On this week’s episode of Coffee with a Journalist Season 2, host Beck Bamberger is joined by Alex Heath, Los Angeles-based reporter for The Information. Alex covers all things Facebook, from its competitors to the latest game-changing moves of the tech giant. During their chat, Beck and Alex dive into his advice for PR professionals, the unique storytelling approach at The Information, his views on pursuing a journalistic career, and predictions on the future of journalism.
How He Writes Stories
Beck: I want to dive into, to get rolling here, just what it takes for you to craft a good story. You write specifically often about Facebook and all of the shenanigans going over there. So there’s a lot of probably deep reporting that happens there, but what does it take for you to craft a piece? You can maybe reference a recent piece if you want and how that story came to be, but we’d like to know what does it take to make an actual story, get it printed and up online.
Alex: Yeah. I mean for those who aren’t familiar with The Information, we have actually a pretty unique approach. I mean, I don’t know how unique it is, but we have a very high bar for exclusive content and stories for our full stories. We have another product called briefing that’s more of a daily kind of our take on the news of the day. So obviously, we don’t break all of that ourselves.
Alex: But for our stories, there’s a relatively high, either original info or original take or an exclusive interview or something kind of bar to meet. So that’s the starting point is what I have, either a scoop or an original smart take on something that no one has done, something that will make people, readers think differently about whatever the topic is. That’s really the starting point.
Alex: And then from there, it’s all the normal stuff that every journalist will tell you. Just is there tension? Is there an interesting character? For us usually, is there an interesting business angle or we do lighter stuff as well like, we had a great story today about etiquette in the age of Zoom, virtual hangouts and all the weird things people do and the weird snafus people get in on Zoom calls.
Alex: We are a little flexible, but I tend to do more of the business type stories. So, that’s where I start always.
His Thoughts on Pitching
Beck: Yeah. Speaking of leaving your desk, as it relates to just your phone and how you’re on the go and maybe not at this current time, but in the midst of the Facebook empire of sorts, what is your just inbox look like if you’re maybe out on the prowl, you’re on campus with folks at Facebook? Are you spending a lot of time in your inbox at all? Are you inundated with pitches?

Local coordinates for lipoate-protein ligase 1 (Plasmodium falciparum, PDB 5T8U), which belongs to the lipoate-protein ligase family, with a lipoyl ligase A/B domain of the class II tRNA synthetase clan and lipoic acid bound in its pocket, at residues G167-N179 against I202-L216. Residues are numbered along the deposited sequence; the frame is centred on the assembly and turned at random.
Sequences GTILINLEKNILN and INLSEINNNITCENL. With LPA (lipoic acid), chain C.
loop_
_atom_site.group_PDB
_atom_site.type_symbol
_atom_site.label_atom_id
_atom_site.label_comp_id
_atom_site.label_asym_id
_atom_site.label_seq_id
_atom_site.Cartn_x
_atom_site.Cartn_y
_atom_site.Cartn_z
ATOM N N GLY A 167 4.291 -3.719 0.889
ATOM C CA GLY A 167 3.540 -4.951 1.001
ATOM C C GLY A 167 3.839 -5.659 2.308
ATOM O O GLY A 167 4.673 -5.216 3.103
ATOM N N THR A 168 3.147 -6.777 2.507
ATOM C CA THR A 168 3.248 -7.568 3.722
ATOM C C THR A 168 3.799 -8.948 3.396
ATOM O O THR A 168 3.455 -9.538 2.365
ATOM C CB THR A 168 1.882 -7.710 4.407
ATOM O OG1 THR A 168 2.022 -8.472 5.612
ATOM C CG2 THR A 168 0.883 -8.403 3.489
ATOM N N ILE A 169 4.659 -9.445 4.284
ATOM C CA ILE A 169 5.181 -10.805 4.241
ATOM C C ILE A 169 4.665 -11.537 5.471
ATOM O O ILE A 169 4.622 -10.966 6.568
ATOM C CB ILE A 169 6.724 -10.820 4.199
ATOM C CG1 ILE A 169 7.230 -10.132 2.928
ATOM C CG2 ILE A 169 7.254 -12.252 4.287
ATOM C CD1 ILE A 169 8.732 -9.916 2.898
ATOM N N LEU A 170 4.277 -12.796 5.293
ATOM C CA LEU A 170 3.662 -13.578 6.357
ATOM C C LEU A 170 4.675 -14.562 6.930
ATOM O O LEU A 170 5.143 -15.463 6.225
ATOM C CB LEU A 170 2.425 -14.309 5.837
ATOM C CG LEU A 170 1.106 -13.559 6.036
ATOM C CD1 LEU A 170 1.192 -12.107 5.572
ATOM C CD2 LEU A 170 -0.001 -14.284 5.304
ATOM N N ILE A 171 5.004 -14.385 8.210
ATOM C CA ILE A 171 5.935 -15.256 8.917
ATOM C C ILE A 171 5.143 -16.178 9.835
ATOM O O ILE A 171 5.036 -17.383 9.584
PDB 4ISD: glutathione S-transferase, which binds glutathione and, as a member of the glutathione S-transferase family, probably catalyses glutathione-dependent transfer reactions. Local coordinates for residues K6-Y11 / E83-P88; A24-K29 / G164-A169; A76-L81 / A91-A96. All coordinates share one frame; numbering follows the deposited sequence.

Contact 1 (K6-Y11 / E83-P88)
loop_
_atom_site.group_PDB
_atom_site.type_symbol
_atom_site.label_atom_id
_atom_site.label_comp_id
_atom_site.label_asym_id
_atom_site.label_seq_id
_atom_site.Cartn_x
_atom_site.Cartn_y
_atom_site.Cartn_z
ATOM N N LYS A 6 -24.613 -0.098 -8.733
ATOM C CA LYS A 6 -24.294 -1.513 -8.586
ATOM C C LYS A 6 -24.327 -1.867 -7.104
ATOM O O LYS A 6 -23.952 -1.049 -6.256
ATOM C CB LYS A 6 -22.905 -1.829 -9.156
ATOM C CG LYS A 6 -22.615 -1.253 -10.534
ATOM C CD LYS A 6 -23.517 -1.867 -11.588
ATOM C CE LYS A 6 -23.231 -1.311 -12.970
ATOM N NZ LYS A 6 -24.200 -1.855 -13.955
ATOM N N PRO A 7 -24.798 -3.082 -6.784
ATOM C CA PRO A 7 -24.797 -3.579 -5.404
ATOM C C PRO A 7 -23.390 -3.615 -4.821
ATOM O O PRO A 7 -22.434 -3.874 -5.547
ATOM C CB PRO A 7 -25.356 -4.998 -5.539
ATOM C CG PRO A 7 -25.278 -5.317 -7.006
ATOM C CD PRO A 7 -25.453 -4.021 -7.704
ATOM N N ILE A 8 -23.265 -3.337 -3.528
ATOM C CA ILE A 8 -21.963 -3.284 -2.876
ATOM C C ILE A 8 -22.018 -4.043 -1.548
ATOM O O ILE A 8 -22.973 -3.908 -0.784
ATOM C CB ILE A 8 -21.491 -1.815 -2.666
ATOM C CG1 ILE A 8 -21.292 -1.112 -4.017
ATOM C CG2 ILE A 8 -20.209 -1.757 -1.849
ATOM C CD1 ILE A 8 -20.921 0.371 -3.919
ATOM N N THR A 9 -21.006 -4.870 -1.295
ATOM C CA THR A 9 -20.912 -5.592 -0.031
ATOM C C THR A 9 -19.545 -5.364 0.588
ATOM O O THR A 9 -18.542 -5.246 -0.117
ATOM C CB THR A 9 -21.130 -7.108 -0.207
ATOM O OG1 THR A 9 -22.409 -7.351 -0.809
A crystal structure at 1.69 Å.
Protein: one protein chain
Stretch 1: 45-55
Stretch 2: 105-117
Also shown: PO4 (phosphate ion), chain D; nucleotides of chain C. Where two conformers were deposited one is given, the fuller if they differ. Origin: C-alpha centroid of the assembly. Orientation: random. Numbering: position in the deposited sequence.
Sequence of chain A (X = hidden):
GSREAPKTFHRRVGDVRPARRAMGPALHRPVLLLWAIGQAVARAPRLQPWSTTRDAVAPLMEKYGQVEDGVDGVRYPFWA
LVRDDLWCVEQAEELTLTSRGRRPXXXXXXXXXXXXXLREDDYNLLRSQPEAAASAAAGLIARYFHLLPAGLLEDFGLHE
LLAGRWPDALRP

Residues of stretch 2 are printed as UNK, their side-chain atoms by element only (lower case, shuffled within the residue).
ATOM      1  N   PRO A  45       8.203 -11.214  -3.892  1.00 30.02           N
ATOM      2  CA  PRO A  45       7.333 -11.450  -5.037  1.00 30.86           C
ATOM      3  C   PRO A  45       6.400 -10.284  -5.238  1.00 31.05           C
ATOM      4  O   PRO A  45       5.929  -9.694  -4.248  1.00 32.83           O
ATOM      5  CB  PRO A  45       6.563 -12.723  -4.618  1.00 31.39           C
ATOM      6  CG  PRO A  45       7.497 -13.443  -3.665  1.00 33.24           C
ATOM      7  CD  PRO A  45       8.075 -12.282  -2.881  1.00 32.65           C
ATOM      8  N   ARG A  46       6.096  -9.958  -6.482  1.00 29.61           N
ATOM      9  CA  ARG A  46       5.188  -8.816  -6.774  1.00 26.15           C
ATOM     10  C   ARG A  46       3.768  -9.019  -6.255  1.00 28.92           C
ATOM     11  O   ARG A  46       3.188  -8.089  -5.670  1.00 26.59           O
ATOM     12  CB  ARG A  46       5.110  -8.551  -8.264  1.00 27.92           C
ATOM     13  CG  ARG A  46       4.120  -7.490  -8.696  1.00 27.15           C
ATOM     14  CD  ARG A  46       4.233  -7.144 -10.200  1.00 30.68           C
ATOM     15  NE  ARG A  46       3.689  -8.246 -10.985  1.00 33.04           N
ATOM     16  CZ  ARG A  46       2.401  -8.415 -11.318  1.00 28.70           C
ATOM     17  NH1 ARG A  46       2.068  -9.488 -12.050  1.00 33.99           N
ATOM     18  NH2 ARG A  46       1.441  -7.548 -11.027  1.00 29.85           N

Alex: I’m not inundated with pitches because, I don’t know, maybe a lot of folks already understand that now about the information that you’re kind of wasting your time most of the time. I do get stuff that it’s like, “Oh, that’s… Maybe I’ll talk to that person one day when I’m working on a story about that.” But I’m always working on something and I’m pretty heads down on it so I don’t really have bandwidth to… I’m not just usually waiting in my inbox for a story to arrive in my inbox. I don’t find that that’s how the best stories happen. That’s like 1% of the time.
Alex: I mean my inbox is a mix of PR people that I have relationships with that understand how I work and what the relationship is like. But it’s mostly emails with colleagues, emails with the companies I cover. And you caught me on a Friday, so I’ve actually cleared out a lot of my inbox. I’m really bad at getting through my inbox during the week because I’m usually on deadline or trying to confirm a tip or something, and I just put blinders on and ignore my inbox.
His Work Inbox
Alex: So Friday morning is my day to sift through everything. So we’re Friday afternoon, so I’ve actually only got eight emails right now and they’re all from colleagues or just things I need to respond to. But it certainly is a lot different like on a Wednesday and I have about 52 newsletters that I need to skim that I haven’t gotten to read this week because I’ve published three stories this week. But yeah.
Beck: Yeah, yeah. You’ve been busy. So you have an interesting cycle. There’s some folks we talk to, and they just let it ride. There’s like 42,000 emails in there. Some are adamant deleters, like get it to zero, I can even tell you. So you kind of have the cache, like let’s get to Friday, then you’re going to clear it out, get to zero. That seems very reasonable. Do you ever file stuff? How do you manage, oh, maybe that’s someone I want to talk to in four weeks or something?
Alex: Yeah. I have an email app that I just like I tell settings to come back in my inbox and whenever I think it’s relevant.
Beck: There we go.
Alex: I am an inbox zero person, so by the weekend, I try to be as close to zero as I can. Just while we’re on the topic of inboxes, I’m currently in this newsletter overload thing where I have a… I know these great reporters who do all these great newsletters and I subscribe to them all and it’s like, I don’t know which ones to unsubscribe for, but it’s Friday, I’m looking at 42 newsletters in my inbox that fall from this week that I already skimmed.
Alex: I already probably read 26 or so yesterday, and I’m like, “I want to read all these, I love all these people.” I don’t think they’re all interesting and have interesting insights, but I’m like, “I can’t. I can’t do it. I can’t read all this.” So I’m in this weird thing where I’m just in a newsletter overload but that’s a whole nother topic.
Beck: Yeah. There seem to be a lot of fricking emails, newsletters from all our favorite people, et cetera. But yeah, how do you go through all of them?
Alex: Yeah. But anyway, that’s a whole nother thing.
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